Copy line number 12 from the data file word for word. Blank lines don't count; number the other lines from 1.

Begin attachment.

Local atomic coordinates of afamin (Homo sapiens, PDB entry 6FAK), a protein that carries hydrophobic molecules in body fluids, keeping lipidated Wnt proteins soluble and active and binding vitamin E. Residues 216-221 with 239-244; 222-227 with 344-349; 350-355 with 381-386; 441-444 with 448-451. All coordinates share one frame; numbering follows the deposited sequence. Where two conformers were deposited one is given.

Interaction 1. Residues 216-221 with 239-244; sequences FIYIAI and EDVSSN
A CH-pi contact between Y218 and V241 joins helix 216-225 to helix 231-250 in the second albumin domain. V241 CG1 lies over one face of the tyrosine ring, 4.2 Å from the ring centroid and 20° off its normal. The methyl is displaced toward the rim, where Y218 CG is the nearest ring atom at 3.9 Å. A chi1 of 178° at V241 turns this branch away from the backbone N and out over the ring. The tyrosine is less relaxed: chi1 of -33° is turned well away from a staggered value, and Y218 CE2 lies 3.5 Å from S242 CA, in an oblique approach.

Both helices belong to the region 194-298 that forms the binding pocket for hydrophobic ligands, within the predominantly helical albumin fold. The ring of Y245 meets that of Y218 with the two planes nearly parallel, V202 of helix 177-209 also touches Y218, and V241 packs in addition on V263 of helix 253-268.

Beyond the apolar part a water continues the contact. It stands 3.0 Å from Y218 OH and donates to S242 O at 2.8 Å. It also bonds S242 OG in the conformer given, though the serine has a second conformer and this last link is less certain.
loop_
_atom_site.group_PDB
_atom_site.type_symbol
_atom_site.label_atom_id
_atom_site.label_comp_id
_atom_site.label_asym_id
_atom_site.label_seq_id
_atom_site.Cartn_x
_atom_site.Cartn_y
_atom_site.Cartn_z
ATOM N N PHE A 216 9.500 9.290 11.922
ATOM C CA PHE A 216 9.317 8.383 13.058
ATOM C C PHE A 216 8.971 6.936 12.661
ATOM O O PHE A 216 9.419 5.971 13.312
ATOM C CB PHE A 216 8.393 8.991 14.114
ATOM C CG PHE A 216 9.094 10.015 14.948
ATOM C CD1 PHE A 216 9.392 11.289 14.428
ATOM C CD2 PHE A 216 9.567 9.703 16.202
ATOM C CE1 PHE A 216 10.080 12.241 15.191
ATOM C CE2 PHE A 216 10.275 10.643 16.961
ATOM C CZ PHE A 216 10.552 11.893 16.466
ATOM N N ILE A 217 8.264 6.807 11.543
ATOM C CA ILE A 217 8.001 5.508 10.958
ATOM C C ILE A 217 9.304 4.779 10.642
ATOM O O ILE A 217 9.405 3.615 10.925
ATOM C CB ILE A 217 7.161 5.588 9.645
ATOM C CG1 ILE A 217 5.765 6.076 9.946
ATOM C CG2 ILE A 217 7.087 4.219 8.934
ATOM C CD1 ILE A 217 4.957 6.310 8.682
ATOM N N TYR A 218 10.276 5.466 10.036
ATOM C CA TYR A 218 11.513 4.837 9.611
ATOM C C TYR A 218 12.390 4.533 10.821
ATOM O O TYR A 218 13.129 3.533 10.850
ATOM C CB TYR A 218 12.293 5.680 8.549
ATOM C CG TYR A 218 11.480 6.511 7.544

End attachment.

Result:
_atom_site.label_seq_id